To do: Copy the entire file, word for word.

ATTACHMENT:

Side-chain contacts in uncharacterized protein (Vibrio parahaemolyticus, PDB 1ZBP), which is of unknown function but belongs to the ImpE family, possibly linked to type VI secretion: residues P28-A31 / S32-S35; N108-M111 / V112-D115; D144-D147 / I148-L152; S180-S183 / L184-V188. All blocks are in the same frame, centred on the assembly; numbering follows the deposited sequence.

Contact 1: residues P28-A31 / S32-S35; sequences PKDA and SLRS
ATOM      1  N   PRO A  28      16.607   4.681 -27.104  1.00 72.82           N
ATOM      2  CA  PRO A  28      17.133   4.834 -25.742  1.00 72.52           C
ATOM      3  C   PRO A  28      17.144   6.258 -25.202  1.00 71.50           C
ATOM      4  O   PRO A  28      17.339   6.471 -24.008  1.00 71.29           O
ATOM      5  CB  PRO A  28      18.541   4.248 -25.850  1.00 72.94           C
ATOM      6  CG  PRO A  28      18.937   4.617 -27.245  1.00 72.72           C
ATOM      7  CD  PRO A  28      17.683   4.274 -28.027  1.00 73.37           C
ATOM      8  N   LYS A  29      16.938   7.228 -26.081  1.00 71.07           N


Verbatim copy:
Side-chain contacts in uncharacterized protein (Vibrio parahaemolyticus, PDB 1ZBP), which is of unknown function but belongs to the ImpE family, possibly linked to type VI secretion: residues P28-A31 / S32-S35; N108-M111 / V112-D115; D144-D147 / I148-L152; S180-S183 / L184-V188. All blocks are in the same frame, centred on the assembly; numbering follows the deposited sequence.

Contact 1: residues P28-A31 / S32-S35; sequences PKDA and SLRS
ATOM      1  N   PRO A  28      16.607   4.681 -27.104  1.00 72.82           N
ATOM      2  CA  PRO A  28      17.133   4.834 -25.742  1.00 72.52           C
ATOM      3  C   PRO A  28      17.144   6.258 -25.202  1.00 71.50           C
ATOM      4  O   PRO A  28      17.339   6.471 -24.008  1.00 71.29           O
ATOM      5  CB  PRO A  28      18.541   4.248 -25.850  1.00 72.94           C
ATOM      6  CG  PRO A  28      18.937   4.617 -27.245  1.00 72.72           C
ATOM      7  CD  PRO A  28      17.683   4.274 -28.027  1.00 73.37           C
ATOM      8  N   LYS A  29      16.938   7.228 -26.081  1.00 71.07           N